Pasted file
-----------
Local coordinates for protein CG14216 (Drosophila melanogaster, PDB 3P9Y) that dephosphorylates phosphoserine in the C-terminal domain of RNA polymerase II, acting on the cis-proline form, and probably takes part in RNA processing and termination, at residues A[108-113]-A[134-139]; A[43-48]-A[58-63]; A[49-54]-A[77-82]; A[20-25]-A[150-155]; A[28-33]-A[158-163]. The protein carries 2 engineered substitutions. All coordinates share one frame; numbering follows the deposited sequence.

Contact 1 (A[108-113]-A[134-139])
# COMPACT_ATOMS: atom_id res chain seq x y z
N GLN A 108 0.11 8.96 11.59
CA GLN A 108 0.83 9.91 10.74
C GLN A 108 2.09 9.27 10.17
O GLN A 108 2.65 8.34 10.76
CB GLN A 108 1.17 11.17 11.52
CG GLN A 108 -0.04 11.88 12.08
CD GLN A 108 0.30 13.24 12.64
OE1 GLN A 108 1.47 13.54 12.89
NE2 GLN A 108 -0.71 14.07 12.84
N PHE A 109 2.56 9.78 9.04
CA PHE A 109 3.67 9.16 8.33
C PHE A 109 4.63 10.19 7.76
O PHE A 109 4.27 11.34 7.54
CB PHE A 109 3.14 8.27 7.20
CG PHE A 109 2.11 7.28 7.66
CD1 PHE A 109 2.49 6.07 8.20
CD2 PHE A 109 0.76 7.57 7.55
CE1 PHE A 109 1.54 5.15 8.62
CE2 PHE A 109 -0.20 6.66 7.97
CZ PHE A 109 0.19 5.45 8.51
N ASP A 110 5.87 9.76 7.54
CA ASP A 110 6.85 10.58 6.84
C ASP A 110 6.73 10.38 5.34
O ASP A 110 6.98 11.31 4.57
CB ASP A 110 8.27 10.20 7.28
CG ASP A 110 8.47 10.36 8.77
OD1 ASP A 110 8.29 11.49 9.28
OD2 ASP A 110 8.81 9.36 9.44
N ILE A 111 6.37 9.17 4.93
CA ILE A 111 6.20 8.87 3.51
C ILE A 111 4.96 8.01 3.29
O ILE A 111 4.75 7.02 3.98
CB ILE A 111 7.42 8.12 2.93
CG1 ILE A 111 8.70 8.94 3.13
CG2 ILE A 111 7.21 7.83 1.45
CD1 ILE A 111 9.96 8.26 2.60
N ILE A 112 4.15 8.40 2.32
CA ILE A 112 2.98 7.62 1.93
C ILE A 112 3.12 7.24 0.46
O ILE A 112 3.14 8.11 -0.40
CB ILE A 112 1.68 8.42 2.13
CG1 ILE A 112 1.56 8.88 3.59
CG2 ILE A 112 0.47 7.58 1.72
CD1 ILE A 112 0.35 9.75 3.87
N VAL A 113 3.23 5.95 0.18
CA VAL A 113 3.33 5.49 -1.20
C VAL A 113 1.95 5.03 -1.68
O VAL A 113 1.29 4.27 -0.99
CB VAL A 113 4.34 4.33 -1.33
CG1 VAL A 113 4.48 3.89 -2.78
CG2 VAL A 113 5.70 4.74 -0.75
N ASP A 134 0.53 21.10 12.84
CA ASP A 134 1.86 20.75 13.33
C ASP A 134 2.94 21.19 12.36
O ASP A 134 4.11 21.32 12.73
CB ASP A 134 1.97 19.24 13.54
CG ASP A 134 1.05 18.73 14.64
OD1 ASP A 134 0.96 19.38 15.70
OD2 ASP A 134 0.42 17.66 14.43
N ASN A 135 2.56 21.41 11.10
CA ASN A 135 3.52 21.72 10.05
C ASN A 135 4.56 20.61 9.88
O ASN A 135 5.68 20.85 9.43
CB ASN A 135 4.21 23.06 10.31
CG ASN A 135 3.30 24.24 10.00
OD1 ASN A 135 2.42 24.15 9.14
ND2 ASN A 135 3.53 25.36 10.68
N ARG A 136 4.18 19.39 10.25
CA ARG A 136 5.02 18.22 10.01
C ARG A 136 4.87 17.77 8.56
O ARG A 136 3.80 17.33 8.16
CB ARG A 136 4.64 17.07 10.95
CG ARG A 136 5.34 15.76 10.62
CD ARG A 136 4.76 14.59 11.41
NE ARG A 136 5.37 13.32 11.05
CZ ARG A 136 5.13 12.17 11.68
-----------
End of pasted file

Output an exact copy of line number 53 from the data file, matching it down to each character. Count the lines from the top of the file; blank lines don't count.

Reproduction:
CG1 VAL A 113 4.48 3.89 -2.78